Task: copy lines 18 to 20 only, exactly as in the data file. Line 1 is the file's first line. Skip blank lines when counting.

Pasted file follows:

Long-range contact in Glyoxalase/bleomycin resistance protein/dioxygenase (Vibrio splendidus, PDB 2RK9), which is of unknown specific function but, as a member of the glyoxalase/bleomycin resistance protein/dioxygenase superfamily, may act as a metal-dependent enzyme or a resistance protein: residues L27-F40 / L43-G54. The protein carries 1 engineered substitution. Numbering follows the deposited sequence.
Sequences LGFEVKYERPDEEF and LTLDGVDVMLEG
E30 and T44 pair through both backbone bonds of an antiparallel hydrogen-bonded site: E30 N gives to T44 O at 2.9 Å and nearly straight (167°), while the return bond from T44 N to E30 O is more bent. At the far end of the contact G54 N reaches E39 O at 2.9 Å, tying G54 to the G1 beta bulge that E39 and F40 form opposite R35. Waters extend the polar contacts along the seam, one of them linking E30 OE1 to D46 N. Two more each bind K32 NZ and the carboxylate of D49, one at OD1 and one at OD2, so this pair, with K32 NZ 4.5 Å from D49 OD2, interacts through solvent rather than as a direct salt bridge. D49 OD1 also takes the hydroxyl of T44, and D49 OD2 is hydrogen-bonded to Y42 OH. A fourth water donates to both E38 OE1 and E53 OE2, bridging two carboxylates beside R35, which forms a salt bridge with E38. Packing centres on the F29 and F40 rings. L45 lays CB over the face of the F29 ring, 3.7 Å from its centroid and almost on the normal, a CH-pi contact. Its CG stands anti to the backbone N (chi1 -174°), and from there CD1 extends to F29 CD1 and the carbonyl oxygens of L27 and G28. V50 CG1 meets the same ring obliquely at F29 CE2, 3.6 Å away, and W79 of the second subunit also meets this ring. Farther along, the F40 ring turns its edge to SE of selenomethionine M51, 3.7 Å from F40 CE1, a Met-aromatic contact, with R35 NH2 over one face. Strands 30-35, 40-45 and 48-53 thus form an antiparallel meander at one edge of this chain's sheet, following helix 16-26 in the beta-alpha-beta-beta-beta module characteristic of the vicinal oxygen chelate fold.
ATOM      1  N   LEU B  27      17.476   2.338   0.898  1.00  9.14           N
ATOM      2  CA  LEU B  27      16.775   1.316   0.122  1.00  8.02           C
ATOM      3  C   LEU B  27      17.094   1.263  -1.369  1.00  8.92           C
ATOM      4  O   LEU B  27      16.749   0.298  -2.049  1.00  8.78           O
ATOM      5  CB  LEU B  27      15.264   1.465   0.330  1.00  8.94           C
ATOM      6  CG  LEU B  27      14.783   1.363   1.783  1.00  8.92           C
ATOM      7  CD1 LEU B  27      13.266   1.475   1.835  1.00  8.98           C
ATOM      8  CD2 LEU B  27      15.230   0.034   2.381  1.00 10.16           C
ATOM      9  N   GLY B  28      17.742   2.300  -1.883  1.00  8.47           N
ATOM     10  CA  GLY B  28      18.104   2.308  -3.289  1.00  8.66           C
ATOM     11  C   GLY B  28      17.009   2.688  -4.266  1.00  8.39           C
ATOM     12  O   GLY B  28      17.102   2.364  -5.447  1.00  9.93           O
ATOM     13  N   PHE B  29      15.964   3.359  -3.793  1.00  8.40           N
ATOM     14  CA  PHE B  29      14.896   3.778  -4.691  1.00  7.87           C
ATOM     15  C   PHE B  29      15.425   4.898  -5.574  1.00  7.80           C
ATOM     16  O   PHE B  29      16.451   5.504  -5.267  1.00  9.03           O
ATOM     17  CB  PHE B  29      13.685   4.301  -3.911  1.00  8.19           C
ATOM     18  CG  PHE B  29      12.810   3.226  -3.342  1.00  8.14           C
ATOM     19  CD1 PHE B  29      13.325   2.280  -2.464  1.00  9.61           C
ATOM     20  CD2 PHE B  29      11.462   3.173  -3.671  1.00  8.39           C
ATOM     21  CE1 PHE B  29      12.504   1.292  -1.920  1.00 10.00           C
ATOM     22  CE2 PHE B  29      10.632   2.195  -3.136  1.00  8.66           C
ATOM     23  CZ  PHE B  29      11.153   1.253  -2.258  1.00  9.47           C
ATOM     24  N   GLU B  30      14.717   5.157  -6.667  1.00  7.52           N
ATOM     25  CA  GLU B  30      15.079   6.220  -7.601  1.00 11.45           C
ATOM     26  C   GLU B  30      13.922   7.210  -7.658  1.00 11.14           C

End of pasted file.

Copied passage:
ATOM     15  C   PHE B  29      15.425   4.898  -5.574  1.00  7.80           C
ATOM     16  O   PHE B  29      16.451   5.504  -5.267  1.00  9.03           O
ATOM     17  CB  PHE B  29      13.685   4.301  -3.911  1.00  8.19           C